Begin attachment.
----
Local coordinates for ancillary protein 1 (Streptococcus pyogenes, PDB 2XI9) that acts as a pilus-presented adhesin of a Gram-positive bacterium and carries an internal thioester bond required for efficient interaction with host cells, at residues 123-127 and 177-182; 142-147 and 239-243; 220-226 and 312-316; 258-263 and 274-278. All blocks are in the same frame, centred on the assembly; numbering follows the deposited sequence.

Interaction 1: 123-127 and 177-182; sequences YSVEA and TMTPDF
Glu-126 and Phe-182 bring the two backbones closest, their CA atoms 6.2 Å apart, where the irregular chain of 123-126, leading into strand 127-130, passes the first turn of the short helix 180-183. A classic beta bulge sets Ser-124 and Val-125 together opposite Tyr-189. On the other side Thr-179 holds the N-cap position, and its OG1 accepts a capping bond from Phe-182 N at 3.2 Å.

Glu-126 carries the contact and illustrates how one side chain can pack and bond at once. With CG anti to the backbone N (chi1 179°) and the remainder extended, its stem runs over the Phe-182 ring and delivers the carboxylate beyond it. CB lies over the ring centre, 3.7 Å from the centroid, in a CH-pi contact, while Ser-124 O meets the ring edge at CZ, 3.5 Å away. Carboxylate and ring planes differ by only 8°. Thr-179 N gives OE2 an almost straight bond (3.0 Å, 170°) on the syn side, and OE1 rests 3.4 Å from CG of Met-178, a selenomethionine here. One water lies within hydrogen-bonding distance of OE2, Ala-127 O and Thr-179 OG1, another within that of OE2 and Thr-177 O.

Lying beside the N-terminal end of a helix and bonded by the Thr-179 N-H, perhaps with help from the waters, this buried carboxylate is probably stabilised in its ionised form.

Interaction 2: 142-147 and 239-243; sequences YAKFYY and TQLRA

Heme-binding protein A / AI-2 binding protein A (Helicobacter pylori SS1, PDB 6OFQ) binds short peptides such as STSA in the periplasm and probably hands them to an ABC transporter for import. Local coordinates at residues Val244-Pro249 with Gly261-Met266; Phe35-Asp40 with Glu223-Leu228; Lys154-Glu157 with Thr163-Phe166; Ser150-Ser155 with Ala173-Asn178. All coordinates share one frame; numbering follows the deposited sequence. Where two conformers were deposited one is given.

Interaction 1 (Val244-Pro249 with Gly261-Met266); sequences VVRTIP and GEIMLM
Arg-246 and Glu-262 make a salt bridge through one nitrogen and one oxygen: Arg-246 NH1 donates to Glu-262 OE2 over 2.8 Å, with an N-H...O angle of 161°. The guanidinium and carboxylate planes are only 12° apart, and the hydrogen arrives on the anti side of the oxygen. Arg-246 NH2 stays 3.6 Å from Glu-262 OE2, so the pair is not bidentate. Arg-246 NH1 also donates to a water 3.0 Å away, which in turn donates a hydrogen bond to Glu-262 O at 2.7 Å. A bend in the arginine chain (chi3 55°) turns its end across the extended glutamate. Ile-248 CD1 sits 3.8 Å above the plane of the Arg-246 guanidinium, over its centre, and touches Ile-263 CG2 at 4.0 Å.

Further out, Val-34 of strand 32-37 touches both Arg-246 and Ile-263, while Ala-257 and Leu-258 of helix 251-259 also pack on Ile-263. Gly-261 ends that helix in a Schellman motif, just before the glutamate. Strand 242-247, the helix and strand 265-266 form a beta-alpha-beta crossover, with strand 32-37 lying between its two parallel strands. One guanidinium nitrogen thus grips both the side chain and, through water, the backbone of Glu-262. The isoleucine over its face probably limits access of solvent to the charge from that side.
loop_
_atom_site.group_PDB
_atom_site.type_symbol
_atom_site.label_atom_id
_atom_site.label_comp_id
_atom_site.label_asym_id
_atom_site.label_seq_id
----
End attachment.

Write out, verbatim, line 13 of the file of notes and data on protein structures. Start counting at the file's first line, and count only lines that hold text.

_atom_site.type_symbol